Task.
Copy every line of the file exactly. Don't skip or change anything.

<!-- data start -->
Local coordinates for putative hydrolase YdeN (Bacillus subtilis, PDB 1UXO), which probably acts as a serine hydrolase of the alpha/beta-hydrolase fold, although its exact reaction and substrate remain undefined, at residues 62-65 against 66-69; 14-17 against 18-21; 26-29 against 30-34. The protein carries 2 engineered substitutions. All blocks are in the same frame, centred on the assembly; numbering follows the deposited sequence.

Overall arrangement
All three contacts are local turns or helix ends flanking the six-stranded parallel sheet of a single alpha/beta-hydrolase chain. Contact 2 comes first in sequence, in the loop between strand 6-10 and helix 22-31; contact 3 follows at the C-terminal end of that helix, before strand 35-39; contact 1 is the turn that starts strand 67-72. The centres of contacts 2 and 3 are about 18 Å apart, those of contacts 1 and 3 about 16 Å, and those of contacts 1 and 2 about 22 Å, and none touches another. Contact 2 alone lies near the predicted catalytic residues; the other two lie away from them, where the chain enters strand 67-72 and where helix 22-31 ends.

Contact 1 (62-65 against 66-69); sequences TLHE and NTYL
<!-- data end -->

Local coordinates for putative hydrolase YdeN (Bacillus subtilis, PDB 1UXO), which probably acts as a serine hydrolase of the alpha/beta-hydrolase fold, although its exact reaction and substrate remain undefined, at residues 62-65 against 66-69; 14-17 against 18-21; 26-29 against 30-34. The protein carries 2 engineered substitutions. All blocks are in the same frame, centred on the assembly; numbering follows the deposited sequence.

Overall arrangement
All three contacts are local turns or helix ends flanking the six-stranded parallel sheet of a single alpha/beta-hydrolase chain. Contact 2 comes first in sequence, in the loop between strand 6-10 and helix 22-31; contact 3 follows at the C-terminal end of that helix, before strand 35-39; contact 1 is the turn that starts strand 67-72. The centres of contacts 2 and 3 are about 18 Å apart, those of contacts 1 and 3 about 16 Å, and those of contacts 1 and 2 about 22 Å, and none touches another. Contact 2 alone lies near the predicted catalytic residues; the other two lie away from them, where the chain enters strand 67-72 and where helix 22-31 ends.

Contact 1 (62-65 against 66-69); sequences TLHE and NTYL